Nail Technicians in the state of Illinois are required to complete 10 hours of continuing education within the 2-year licensure period. Nail Technology Instructors are required to complete 20 hours of continuing education within the 2-year licensure period. Both Nail Technology licenses and Nail Technology Instructor licenses expire October 31 of every even numbered year.


  • Shower, Shave, and Exfoliate 8 hours or more prior to your appointment. You want your skin to be thirsty and have the "tan" soak into your skin more.Make sure your skin is free of any lotion, moisturizer, perfume, makeup, and deodorant as they can all affect the result of your tan. A barrier will be applied to the nails at session to prevent staining.
  • Get your manicure or pedicure one day or more prior to your appointment.
  • Avoid having waxing, facials, microdermabrasions or chemical peels within one day before your treatment.
  • Pull hair back so it is not touching the face and neck.
  • Remove all jewelry before getting sprayed to avoid lines.
  • Avoid wearing wool, lycra, nylon, spandex, synthetic fabrics and silk, during or immediately following treatment as the solution may stain them.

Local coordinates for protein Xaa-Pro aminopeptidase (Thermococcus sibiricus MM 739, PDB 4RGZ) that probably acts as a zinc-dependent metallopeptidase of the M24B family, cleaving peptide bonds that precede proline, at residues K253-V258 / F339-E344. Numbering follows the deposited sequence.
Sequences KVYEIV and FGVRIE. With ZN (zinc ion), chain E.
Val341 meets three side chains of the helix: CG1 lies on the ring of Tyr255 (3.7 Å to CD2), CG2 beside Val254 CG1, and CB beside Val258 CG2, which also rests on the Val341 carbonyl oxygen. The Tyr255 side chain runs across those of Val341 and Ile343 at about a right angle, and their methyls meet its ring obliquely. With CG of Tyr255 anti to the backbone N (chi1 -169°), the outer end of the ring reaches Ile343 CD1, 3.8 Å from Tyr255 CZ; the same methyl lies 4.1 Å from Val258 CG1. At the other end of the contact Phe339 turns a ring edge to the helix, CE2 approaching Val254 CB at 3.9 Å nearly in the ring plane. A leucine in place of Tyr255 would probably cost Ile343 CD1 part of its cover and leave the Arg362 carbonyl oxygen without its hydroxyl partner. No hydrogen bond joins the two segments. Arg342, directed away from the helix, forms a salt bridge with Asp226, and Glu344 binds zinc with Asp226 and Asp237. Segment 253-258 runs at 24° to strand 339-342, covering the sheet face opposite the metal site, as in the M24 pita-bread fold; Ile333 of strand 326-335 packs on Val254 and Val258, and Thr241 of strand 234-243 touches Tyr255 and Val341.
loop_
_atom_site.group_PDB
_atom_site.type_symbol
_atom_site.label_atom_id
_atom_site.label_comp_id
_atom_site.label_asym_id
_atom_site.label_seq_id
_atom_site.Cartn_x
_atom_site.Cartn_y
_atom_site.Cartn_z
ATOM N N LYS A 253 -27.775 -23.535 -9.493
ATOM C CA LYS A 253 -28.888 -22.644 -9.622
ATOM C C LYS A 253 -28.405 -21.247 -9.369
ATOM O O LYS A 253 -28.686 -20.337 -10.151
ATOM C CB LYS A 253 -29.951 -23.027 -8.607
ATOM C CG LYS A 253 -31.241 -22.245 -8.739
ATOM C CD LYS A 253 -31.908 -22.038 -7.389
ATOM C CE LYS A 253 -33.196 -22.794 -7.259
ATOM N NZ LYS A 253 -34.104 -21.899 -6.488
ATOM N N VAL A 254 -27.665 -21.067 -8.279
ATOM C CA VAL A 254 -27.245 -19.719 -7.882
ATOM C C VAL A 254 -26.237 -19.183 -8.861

• Whether you wear just skivvies or a swimsuit try to choose darker colors. We also have disposable undergarments if needed!
  • It is recommended that you wait a minimum of 4 hours to shower after your tan. If you can wait 6 - 8 hours, even better! This will give the solution enough time to fully set in. Showering sooner will lessen the intensity of your tan. Once you shower you will see the cosmetic bronzer come off in your shower; this is normal, it is just excess solution coming off. Your first shower should be a luke-warm, quick shower to rinse off the excess solution.